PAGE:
“But the Obama effort in 2008 built more than buzz; it created conversions, according to academic research performed by Jennifer Aker, a business professor at Stanford, along with researcher Victoria Chang. The campaign built 5 million supporters on social networks, had 2.5 million followers on Facebook, and 50 million viewers watched 14 million hours of video on YouTube, which was then pretty new. This translated into huge offline results: 230,000 events and $639 million raised from 3 million donors. On Election Day, every supporter with a mobile phone number the Obama campaign had in its database got three text message reminders to vote. Obama won by more than 8 million votes.”

• An exhaustive study of Obama’s social media in 2012 has not yet been conducted, but the initial reporting indicates a similar performance. The president’s team, with the head-start of a huge database of supporters, just out-muscled Romney’s campaign. By September 2012, Obama’s Facebook page had 1.2 million likes — while Romney’s had just half as much,

• While Obama lost a few points off his overall 2008 white vote, he still swamped Romney among all people under 30 in 2012, the first and fastest adopters of social media, by 5 million votes (even though fewer younger voters turned out than in 2008).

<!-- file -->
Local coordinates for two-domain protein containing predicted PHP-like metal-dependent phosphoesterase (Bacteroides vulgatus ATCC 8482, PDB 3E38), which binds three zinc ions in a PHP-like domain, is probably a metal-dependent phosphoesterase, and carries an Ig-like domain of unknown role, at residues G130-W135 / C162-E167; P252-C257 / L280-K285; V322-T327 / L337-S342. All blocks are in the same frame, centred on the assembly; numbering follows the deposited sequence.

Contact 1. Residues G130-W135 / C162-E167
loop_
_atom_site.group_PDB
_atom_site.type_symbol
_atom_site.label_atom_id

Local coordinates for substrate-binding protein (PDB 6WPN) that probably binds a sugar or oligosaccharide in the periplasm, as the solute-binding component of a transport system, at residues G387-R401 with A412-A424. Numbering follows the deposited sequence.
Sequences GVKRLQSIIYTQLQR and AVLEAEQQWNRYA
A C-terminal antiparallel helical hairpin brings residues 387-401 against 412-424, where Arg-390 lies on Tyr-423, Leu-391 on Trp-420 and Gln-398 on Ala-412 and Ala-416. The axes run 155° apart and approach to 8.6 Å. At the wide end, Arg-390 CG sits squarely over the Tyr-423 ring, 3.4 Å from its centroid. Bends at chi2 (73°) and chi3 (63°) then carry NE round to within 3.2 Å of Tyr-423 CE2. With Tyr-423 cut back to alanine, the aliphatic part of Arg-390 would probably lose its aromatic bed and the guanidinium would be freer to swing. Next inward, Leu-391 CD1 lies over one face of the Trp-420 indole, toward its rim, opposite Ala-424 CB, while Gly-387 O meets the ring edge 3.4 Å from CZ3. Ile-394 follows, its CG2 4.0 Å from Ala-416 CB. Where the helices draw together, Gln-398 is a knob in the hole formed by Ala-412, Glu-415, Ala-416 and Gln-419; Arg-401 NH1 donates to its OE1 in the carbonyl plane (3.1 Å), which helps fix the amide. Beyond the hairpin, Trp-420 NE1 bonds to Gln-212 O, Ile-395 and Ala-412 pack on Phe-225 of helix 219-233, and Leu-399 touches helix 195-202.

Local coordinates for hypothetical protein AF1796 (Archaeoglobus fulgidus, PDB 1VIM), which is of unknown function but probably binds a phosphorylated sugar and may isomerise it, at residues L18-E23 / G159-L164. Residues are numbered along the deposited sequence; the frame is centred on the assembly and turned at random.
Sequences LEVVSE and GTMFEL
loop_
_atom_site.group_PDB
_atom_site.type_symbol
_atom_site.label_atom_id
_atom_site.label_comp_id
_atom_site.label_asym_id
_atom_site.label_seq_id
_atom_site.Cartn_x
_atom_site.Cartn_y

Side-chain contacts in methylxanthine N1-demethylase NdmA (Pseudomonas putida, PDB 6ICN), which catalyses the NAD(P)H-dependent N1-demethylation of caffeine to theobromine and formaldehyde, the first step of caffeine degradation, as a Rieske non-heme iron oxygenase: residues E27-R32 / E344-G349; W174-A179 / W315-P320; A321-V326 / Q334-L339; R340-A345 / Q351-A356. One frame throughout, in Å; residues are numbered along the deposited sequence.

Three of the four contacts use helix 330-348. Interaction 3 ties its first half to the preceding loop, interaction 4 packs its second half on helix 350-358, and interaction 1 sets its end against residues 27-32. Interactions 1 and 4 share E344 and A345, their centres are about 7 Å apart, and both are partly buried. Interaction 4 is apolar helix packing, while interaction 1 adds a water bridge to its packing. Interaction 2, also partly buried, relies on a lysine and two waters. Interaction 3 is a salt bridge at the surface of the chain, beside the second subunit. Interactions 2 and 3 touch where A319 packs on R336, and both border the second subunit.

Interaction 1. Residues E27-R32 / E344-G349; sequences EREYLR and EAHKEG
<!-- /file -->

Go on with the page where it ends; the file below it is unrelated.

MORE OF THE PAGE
“Republicans may lament that this is not their father’s country anymore.  More to the point: this is not their father’s marketing either.”

New York Times: November 15, 2012. Read the full text here.

Richard Parker is president of Parker Research in Austin, Tex. His commentary is syndicated by McClatchy-Tribune.

Crawl-Run-Walk Social Mdia

Back in the bad old days, there wasn't much advertising in Soviet Russia. With few products to market and no competition for marketshare, there wasn't much reason to advertise. (Most Soviet advertising was political propaganda, confined to billboards and wall posters -- usually featuring models wearing overalls, gazing bravely, heroically across sunrise landscapes into Mother Russia's future. With clever, catchy headlines like "Communism Equals Soviet Power Plus Electrification of the Entire Country!")

Those bad old days are gone, babushka, gone. In advertising, as in many other areas, today's Russkies have adopted Western ways. They even have political ads. Really weird political ads.


Take this recent TV spot for Prime Minister Vladimir Putin and his United Russian Party, for example: